When the Soviet Union collapsed at the end of 1991, pundits predicted that it would end up like Yugoslavia, with ethnic wars tearing the union into fragments. Russians left “abroad”—in Central Asia, Crimea, and the Baltic Republics—would become tinder for conflagrations. Islamic fundamentalism, some claimed, would infect the traditionally Muslim peoples of the south and the Volga region. Yet in the last five years, ethnic conflict, though explosive and bloody in several places, has not spread across the ex-USSR. The belief that ethnic difference must lead to ethnic conflict and even to ethnic cleansing has not been borne out by the post-Soviet experience. Despite weak state structures, disintegrating economies, and widespread anxiety about the future, ethnicity has not metastasized into open widespread violence.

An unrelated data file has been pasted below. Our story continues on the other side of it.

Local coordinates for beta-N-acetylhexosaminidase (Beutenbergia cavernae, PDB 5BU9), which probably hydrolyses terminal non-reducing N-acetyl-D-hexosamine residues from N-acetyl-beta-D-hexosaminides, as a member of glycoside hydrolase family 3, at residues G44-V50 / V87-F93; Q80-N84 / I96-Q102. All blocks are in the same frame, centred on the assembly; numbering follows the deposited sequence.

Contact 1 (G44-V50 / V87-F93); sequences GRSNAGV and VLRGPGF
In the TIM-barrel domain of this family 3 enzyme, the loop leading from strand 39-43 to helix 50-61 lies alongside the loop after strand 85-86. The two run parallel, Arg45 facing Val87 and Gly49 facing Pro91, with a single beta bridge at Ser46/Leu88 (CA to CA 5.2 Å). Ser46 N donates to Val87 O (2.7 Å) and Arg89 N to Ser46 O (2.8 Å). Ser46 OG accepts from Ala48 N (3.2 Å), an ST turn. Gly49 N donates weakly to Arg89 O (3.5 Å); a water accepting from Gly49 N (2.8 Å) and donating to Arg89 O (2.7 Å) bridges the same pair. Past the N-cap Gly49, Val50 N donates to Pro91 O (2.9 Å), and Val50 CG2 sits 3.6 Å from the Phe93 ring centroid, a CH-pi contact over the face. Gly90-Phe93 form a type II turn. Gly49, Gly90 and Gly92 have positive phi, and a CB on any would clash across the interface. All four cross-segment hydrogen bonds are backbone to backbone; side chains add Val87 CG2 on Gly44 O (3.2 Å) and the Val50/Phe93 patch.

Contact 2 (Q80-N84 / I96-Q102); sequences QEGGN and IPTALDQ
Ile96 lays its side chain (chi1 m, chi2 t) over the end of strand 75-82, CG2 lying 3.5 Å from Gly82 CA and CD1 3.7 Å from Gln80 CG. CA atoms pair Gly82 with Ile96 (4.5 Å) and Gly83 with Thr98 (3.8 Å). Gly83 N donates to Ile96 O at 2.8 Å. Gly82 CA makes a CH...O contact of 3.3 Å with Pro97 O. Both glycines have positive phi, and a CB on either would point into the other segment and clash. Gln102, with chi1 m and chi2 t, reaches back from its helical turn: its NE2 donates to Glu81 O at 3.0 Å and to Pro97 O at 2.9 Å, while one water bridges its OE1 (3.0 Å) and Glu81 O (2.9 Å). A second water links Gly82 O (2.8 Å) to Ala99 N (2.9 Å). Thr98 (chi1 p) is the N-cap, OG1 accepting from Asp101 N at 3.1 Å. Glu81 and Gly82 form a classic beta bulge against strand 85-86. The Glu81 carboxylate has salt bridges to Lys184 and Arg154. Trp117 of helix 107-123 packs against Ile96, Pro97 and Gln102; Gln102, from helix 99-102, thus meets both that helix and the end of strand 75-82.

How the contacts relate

Most of the Soviet republics were not ethnically homogeneous. With over 93 percent of its population Armenian, tiny Armenia was the most ethnically consolidated, especially after it drove out nearly two hundred thousand Azerbaijanis in 1988-1989. In Azerbaijan, Lithuania and Belarus more than 77 percent of the population consisted of the titular nationality. But Estonia (61.5 percent Estonian), La...
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